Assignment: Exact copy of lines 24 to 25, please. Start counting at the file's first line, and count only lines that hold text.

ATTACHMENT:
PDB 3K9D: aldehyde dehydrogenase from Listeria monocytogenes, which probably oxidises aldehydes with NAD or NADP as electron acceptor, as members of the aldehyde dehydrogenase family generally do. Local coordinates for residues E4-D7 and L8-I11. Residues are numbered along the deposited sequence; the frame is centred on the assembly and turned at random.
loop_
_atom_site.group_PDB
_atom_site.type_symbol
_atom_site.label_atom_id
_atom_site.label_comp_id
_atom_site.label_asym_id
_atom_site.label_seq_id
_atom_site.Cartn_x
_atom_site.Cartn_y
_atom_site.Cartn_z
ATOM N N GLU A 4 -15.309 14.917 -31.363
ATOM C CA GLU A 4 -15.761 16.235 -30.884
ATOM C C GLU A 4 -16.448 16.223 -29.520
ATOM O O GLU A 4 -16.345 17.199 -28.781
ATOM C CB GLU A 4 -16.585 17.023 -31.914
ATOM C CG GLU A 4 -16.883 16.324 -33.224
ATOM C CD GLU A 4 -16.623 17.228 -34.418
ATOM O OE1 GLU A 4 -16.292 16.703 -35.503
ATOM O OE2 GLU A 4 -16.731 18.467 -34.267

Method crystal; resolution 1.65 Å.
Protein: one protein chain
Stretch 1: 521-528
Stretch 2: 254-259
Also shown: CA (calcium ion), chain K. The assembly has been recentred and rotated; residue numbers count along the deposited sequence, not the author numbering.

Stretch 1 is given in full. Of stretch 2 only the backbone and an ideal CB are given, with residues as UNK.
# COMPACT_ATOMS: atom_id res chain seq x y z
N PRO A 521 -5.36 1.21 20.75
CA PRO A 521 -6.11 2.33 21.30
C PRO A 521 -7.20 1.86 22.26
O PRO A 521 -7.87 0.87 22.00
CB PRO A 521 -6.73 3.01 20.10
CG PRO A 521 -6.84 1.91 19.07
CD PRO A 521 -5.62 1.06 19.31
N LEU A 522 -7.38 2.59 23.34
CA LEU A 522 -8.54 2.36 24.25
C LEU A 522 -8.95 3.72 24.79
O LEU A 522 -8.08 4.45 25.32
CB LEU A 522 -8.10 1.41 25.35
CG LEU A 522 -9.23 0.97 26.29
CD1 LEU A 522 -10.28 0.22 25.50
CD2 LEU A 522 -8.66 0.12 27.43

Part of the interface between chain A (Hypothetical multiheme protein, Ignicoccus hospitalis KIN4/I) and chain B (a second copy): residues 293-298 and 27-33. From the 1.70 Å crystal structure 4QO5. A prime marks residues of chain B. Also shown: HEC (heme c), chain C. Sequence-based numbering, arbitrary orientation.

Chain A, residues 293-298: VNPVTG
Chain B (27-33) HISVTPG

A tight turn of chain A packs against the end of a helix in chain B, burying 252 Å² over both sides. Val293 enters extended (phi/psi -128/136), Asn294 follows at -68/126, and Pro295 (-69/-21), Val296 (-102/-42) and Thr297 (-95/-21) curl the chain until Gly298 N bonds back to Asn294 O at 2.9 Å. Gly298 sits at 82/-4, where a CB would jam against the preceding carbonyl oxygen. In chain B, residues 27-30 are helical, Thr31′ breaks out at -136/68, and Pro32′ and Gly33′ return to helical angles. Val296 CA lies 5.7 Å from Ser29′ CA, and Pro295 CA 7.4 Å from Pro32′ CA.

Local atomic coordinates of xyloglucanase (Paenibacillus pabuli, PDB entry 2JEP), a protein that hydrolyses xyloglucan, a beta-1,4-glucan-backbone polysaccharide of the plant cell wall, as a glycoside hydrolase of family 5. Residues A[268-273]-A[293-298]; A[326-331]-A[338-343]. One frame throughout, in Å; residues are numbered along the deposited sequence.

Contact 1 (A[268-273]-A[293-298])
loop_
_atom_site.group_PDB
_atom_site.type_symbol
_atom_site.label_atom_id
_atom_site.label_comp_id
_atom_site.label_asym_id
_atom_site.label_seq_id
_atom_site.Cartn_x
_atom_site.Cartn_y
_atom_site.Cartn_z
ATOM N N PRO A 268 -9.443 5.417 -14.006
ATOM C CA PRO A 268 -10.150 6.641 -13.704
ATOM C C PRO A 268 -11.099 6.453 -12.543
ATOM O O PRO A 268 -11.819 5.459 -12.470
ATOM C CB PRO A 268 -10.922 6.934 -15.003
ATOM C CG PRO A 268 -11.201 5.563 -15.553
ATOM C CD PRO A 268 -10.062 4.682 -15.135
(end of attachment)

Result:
Stretch 2: 254-259
Also shown: CA (calcium ion), chain K. The assembly has been recentred and rotated; residue numbers count along the deposited sequence, not the author numbering.